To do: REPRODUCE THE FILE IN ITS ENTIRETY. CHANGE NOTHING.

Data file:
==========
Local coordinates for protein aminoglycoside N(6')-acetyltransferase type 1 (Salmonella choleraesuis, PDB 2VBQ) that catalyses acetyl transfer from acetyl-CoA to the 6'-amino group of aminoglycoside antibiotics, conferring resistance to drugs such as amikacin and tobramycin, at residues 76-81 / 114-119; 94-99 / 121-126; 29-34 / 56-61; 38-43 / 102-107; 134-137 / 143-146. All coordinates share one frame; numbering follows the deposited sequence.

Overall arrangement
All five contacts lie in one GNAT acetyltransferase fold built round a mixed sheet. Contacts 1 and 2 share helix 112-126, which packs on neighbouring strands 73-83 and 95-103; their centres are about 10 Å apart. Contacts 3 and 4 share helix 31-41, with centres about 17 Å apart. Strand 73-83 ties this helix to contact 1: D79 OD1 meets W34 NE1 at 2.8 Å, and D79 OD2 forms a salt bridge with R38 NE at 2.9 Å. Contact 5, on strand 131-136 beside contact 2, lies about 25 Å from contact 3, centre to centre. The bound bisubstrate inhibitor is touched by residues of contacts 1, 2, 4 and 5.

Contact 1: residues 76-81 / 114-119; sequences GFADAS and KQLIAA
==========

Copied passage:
Local coordinates for protein aminoglycoside N(6')-acetyltransferase type 1 (Salmonella choleraesuis, PDB 2VBQ) that catalyses acetyl transfer from acetyl-CoA to the 6'-amino group of aminoglycoside antibiotics, conferring resistance to drugs such as amikacin and tobramycin, at residues 76-81 / 114-119; 94-99 / 121-126; 29-34 / 56-61; 38-43 / 102-107; 134-137 / 143-146. All coordinates share one frame; numbering follows the deposited sequence.

Overall arrangement
All five contacts lie in one GNAT acetyltransferase fold built round a mixed sheet. Contacts 1 and 2 share helix 112-126, which packs on neighbouring strands 73-83 and 95-103; their centres are about 10 Å apart. Contacts 3 and 4 share helix 31-41, with centres about 17 Å apart. Strand 73-83 ties this helix to contact 1: D79 OD1 meets W34 NE1 at 2.8 Å, and D79 OD2 forms a salt bridge with R38 NE at 2.9 Å. Contact 5, on strand 131-136 beside contact 2, lies about 25 Å from contact 3, centre to centre. The bound bisubstrate inhibitor is touched by residues of contacts 1, 2, 4 and 5.

Contact 1: residues 76-81 / 114-119; sequences GFADAS and KQLIAA